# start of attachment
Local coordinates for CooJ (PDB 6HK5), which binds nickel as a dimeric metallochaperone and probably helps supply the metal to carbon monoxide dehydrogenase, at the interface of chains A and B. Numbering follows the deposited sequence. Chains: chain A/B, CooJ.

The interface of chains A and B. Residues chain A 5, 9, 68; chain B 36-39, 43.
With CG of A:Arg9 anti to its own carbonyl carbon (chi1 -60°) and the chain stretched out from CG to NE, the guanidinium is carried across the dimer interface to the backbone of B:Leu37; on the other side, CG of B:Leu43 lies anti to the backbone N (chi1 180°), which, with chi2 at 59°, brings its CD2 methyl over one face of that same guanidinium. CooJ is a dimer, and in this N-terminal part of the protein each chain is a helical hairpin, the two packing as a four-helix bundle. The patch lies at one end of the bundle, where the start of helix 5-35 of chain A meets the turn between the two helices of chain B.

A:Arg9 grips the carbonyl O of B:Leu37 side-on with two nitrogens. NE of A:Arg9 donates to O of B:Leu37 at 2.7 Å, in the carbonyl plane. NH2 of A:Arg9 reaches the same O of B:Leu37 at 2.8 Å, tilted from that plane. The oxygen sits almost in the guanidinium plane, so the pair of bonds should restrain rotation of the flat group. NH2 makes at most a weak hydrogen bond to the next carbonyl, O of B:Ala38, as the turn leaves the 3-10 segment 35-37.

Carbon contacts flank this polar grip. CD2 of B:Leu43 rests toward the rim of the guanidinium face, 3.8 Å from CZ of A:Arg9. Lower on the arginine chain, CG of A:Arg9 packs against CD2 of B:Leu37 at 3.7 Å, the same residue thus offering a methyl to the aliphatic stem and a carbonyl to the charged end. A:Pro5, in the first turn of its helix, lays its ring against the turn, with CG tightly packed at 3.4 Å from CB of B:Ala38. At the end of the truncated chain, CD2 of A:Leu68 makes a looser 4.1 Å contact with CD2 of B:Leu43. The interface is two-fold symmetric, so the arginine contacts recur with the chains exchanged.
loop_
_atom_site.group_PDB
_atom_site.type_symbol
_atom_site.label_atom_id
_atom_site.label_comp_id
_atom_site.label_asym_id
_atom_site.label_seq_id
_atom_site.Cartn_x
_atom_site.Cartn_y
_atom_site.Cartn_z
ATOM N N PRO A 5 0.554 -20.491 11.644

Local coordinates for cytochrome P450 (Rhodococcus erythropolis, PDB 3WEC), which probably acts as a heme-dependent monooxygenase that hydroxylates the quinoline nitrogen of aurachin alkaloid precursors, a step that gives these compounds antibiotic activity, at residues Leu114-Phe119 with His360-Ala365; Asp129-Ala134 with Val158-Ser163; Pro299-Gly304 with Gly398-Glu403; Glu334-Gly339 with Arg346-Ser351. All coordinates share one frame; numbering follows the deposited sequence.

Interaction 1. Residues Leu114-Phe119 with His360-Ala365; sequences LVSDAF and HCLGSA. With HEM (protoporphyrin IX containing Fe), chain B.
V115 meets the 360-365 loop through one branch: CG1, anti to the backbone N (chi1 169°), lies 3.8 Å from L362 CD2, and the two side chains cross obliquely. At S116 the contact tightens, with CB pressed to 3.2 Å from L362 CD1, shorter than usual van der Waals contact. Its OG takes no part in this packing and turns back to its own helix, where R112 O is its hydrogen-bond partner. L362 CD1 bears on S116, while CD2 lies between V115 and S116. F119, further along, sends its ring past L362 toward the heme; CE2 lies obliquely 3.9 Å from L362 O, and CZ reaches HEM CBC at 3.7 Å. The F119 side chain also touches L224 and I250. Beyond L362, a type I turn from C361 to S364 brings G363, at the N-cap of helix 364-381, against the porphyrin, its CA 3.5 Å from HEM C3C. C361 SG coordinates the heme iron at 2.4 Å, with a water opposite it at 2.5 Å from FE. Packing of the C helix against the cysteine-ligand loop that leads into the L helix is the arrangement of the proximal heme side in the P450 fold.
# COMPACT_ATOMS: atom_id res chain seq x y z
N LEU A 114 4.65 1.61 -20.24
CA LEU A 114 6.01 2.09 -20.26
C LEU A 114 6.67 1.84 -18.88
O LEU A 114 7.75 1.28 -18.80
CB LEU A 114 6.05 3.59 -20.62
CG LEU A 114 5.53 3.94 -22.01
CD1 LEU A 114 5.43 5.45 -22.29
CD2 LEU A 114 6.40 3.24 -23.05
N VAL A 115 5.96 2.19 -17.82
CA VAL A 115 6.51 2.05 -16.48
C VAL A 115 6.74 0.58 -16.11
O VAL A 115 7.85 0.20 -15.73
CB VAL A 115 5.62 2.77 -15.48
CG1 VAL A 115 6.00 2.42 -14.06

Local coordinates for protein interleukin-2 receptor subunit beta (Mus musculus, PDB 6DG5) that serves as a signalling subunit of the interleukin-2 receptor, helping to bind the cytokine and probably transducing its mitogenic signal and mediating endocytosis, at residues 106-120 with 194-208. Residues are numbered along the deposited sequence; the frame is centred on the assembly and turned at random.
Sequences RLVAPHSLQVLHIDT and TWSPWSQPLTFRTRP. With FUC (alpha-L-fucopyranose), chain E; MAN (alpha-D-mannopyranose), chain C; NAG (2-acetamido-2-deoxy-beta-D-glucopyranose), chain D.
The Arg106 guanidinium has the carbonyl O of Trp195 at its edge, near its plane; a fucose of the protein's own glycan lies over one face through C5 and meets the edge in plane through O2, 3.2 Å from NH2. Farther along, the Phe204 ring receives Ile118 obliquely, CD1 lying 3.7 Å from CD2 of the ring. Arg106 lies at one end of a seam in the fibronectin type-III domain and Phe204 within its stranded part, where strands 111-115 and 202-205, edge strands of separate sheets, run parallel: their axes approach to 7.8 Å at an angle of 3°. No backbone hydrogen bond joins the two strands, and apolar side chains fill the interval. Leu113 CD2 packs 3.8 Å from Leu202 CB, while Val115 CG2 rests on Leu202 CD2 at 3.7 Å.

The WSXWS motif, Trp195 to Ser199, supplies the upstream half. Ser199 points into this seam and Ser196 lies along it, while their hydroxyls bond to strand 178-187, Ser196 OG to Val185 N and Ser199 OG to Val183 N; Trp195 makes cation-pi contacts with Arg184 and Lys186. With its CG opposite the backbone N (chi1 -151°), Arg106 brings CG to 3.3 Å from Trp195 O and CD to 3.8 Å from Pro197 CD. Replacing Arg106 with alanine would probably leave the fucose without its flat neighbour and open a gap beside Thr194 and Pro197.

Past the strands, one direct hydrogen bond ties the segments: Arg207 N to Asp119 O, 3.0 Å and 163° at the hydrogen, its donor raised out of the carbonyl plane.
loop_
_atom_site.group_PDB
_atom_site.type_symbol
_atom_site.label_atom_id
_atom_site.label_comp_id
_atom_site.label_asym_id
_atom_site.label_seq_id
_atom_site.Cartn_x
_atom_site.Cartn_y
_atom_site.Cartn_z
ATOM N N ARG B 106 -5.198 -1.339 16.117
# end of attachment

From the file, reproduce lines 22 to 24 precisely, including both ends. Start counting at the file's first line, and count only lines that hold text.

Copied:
CA LEU A 114 6.01 2.09 -20.26
C LEU A 114 6.67 1.84 -18.88
O LEU A 114 7.75 1.28 -18.80